What's crazy in this election cycle is that virtually no "reputable" polls showed a Democratic bias.

      "A candle loses nothing by lighting another candle" - Mohammed Nabbous, R.I.P.

      by Lawrence on Thu Nov 22, 2012 at 04:00:54 AM PST

      [ Parent ]

  •  Real Clear has a completely (3+ / 0-)
    Recommended by:
    Lawrence, exNYinTX, Delevie

    arbitrary way of aggregating. They include some and exclude others, and they keep some on longer than others. Not surprising their shenanigans always leans republican.

    There is no such thing as an off year election. Every election effects each other. We need to work as hard in 2014 as we did in 2012.

    by pollbuster on Wed Nov 21, 2012 at 09:55:19 PM PST

  •  Be careful of the practise of "herding" (5+ / 0-)
    Recommended by:
    CalvinV, winsock, DigDug, buckstop, blueoasis

    which is when pollsters change their methodology as the election comes closer to bring themselves in line with other polls. Gallup and Rasmussen are famous for that, as they attempt to set a narrative with outlier polls until the election is just a few days away. Hence for some pollsters just looking at the last poll could be very deceiving.

    There is no such thing as an off year election. Every election effects each other. We need to work as hard in 2014 as we did in 2012.

    by pollbuster on Wed Nov 21, 2012 at 10:02:57 PM PST

    •  right--from this perspective both Gallup and Raz (3+ / 0-)
      Recommended by:
      Lawrence, buckstop, pollbuster

      look far worse, because they both kicked toward the median in the final week.  Raz still missed at the end by, what, 4-5 pts?  (R+1 vs D+3or4)  Actually I think 4-5 pts was about their typical lean this cycle, so maybe they stayed consistent to the end.  Gallup....heh...they were still showing R+5 LV until Sandy came along to save their asses by shutting down nat'l polling; when they finally were able to poll again they were only at R+1.  But right through Sept and Oct Gallup was giving us these crazy R+5-7 leads.  I dunno what WaPo was saying then...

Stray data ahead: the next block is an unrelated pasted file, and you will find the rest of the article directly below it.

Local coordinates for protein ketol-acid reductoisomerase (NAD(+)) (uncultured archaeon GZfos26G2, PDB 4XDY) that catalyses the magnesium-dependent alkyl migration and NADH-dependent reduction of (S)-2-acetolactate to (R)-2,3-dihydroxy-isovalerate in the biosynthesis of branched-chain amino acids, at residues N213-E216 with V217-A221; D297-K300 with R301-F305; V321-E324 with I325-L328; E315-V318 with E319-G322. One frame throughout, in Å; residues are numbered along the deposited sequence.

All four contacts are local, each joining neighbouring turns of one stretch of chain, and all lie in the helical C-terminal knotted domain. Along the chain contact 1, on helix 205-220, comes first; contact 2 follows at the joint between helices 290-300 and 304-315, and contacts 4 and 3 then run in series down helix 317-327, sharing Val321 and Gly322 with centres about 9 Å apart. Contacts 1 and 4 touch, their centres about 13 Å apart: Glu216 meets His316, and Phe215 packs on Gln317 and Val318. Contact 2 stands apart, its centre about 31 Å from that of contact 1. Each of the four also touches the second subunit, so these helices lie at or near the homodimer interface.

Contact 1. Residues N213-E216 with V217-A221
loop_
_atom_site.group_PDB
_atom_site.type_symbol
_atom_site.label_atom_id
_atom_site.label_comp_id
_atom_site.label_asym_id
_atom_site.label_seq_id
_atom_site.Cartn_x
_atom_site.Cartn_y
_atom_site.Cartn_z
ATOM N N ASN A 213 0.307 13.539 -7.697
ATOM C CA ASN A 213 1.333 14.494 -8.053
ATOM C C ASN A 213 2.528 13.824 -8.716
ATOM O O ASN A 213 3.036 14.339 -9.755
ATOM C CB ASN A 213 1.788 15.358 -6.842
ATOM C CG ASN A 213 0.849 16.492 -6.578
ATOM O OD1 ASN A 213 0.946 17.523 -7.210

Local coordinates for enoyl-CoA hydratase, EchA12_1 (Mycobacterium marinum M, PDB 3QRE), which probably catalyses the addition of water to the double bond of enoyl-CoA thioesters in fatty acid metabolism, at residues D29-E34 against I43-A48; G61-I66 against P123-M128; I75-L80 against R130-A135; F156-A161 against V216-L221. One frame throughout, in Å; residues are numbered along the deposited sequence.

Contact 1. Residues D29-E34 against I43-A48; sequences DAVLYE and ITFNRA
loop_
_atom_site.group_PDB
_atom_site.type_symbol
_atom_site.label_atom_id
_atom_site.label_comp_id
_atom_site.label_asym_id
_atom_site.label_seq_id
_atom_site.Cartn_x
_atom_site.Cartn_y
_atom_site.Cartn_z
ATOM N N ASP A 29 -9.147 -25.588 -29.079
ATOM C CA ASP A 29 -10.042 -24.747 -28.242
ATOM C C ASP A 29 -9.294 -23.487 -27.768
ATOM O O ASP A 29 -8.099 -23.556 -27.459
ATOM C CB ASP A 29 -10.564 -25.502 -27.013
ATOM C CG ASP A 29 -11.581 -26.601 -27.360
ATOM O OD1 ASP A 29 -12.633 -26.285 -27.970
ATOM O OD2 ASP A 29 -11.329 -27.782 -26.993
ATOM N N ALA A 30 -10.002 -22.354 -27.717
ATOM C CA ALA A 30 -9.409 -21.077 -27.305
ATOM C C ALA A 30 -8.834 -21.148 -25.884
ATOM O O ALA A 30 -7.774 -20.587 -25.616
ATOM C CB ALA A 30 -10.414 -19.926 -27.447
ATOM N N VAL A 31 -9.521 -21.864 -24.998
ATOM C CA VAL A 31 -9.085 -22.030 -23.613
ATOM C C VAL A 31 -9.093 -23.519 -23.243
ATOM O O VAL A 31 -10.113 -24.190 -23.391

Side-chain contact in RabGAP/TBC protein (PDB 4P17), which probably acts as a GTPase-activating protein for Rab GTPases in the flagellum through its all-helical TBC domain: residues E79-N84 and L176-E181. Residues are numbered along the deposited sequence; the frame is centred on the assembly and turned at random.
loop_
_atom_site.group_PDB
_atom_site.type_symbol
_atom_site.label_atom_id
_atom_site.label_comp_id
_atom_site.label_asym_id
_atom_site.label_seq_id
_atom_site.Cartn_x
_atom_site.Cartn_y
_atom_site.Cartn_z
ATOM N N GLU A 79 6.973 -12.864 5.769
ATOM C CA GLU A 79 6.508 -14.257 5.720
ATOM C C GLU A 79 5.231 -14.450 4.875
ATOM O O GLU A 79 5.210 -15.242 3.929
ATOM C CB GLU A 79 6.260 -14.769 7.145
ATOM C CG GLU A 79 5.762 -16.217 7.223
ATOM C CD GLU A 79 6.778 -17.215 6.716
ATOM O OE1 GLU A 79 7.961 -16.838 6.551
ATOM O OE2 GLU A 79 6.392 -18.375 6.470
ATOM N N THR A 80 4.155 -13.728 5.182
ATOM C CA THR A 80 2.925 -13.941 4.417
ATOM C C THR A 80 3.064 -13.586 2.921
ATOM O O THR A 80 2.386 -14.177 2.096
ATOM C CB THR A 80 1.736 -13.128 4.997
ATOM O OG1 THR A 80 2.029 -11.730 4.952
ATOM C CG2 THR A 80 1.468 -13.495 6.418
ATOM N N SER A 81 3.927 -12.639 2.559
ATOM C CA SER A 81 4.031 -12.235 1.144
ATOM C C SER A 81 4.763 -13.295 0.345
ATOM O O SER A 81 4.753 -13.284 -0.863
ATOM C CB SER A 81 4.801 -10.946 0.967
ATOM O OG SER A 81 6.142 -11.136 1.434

•  Yes, Gallup was truly (1+ / 0-)
        Recommended by:

        the worst of all of them. And you are completely correct, Sandy did "save their asses" by allowing them to shut their unabashed crap down.

        There is no such thing as an off year election. Every election effects each other. We need to work as hard in 2014 as we did in 2012.

        by pollbuster on Thu Nov 22, 2012 at 08:33:19 AM PST

        [ Parent ]

  •  RAND poll's final margin (+3,32% for Obama) was (5+ / 0-)

    relatively accurate.

    Their final popular vote prediction was 49,5% for Obama and 46,18% for Romney. It seems their polling method proved fairly ground-breaking.